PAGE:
• Used as an Invoked Trope in the recent comics. The only reason no one has killed the reincarnated-as-a-kid Loki yet for his past deeds is because Thor has sworn to do exactly this trope if anyone hurts Loki and he finds out about it. Or if Loki just suddenly dies, even if there's no proof, because Thor's not an idiot.
  • Rogues Gallery: Many of Thor's enemies come from Norse myth, of course, including the rock troll Ulik, the fire giant Surtur and archenemy Loki, although from the very beginning the Thunder God also tangled with a number of mortal criminals like the Wrecker, Mister Hyde, the Cobra, the Absorbing Man, Zarrko the Tomrrow Man, and the Grey Gargoyle. Later mortal additions included bad guys like Quicksand and the Mongoose.
  • Royals Who Actually Do Something: Thor is a prince (often crown prince) who would take action himself than endanger others. Odin often leads his armies into battle and will fight threats himself when he knows his army cannot handle it. The same with Tyr and Balder. Loki too is technically a prince and will do his own dirty work if he has too.
    • While Loki's reincarnation as a child after accidentally causing the destruction of all of Asgard leaves both his royal staus and how long he can stay alive in question, it also means that almost no one trusts him so he has to work on his own. Within 3 issues, he's already put a good deal of a team together with only words and tricks, no magic at all.
      • The All Mother seem pretty involved in recent comics, and have Loki doing various jobs for them as well.
  • Running Gag: Journey into Mystery #625 involves Loki getting progressivly worse news and reporting it to Hela/Mephisto:
    Loki (near start): Dire News!
    Loki (after an interrogation with a henchman): Dire-er news!
    Loki (after a momentus discovery in the final pages): Dire-est news!
  • Sadly Mythtaken: Many details were changed or invented for the series. Notably, Thor is blonde, clean-shaved, unmarried and spoke with a Shakespearean accent! One of the more notable changes was reimagining some gods into brave warriors, like Balder and Sif, partly so Thor could have other gods go on adventures with him/partly to answer the question of who's protecting Asgard with all the time Thor spends on Earth fighting human villains. It was all justified eventually, though; in the Marvel Universe, Ragnarok isn't a one-time event. Every time it happens, Asgard resets, and the same gods, giants, etc are reborn, but with mostly minor changes in appearance and personality.
  • Screw Destiny: Odin planned to break the cycle of Ragnarok, which was destined to eternally repeat itself through his son Thor. His plan succeeds.
  • Selective Magnetism: Thor has displayed some power over magnetism. He's used it to overcome Magneto's magnetic force field before in ''Journey into Mystery'' #109.
    • When fighting the Celestials to save a world full of people (some of them innocent) from them, Thor tapped into the magnetic field of the entire planet and hit Arishem The Judge with it. This got Arishem's attention.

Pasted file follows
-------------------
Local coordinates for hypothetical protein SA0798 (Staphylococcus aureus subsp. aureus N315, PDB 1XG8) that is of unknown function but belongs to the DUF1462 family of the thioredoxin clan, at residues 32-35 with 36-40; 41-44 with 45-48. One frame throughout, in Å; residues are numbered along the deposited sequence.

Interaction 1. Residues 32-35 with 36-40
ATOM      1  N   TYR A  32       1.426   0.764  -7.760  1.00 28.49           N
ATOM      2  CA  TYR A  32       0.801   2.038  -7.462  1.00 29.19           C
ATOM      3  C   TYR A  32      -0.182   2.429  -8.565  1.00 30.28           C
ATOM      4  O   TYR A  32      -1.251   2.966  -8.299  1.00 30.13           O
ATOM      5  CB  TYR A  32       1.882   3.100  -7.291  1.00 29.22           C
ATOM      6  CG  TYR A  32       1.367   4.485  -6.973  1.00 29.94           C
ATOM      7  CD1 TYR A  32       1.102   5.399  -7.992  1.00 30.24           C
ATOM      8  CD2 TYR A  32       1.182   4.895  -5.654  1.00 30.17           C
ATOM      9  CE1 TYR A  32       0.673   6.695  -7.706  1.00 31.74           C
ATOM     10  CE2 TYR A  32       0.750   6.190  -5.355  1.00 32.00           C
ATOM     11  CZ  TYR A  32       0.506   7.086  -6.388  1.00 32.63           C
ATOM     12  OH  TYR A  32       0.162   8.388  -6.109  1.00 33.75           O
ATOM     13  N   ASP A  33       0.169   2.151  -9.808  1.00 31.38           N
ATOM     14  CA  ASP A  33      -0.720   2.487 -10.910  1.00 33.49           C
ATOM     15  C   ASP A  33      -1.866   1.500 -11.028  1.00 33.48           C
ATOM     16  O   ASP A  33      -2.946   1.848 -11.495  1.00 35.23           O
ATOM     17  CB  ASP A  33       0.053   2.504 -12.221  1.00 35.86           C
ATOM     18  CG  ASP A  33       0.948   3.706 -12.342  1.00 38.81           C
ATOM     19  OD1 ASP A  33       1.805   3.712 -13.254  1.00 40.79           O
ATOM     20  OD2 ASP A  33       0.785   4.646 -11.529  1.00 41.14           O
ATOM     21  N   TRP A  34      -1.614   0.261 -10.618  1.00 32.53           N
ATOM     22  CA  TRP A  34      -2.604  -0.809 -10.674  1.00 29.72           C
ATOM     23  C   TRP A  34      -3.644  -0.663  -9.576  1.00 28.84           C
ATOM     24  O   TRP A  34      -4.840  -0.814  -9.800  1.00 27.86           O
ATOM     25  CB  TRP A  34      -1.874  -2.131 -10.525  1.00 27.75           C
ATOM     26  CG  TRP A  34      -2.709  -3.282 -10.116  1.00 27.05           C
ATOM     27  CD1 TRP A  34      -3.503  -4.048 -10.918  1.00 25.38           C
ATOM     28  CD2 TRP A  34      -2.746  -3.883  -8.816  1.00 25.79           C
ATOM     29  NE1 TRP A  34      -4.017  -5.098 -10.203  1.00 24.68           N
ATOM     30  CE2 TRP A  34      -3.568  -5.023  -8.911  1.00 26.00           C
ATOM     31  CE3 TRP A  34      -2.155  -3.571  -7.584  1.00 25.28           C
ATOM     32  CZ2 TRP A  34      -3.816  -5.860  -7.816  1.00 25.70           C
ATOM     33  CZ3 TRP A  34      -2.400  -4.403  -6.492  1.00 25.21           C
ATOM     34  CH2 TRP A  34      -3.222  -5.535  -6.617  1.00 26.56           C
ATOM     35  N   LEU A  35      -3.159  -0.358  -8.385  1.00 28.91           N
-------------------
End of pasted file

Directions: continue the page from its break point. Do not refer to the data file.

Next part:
• Set Right What Once Went Wrong:
    • Thor #371-372 features a time traveler from the future trying to prevent a chain of events that will result in World War VII.
    • Also in The Mighty Thor #69-79 during The Reigning line, when Thor took over the earth and was negligent in his rule left the world in a stagnated state. Leading up to his undoing his faulty rule by traveling back and reunifying his human and god selves.
    • Kid Loki is out to prove that Tanarus is not the God of Thunder, and has usurped Thor's place in everyone's memories.
  • Sharing a Body: Thor and Donald Blake, after Thor's resurrection seem to be doing this, with Thor more in control after Donald Blake calls for Mjölnir with his cane, and Don more in control in their mortal form. Whether or not they are the same person with different personas, or two separate people is when things begin to get hazy. They mostly converse in an odd spiritual void or an alternate version of where they currently are.
    • Sif and Jane Foster had to share one body for awhile. Valkyrie and Samantha Parrington had to thanks to the Enchantress.
  • Shooting Superman: Happened quite a bit in early Thor stories and even modern ones, such as when he returned from Ragnarok and Iron Man tried fighting him hand-to-hand after all of his weapons and firepower proved to not even faze him.
  • Shorter Means Smarter: Loki is considered short by frost giant standards which makes him normal size for everyone else. He also is far smarter than other giants and even most gods. Though Depending on the Artist, Loki may or may not be taller than most mortals, however.
  • Shout-Out: Walt Simonson's use of "beyond the fields we know" to indicate a transition to Asgard was a homage to the works of Lord Dunsany, who originated the phrase in his own fantasy stories.
  • Small Reference Pools: This trope is part of what inspired Stan Lee to create this character: the Greek myths were well known in North America, but the Norse ones were much less so, thus giving Lee a fresh source of material for stories for the Marvel Universe. In doing so, Lee and Kirby provided generations of kids their first exposure to this mythology.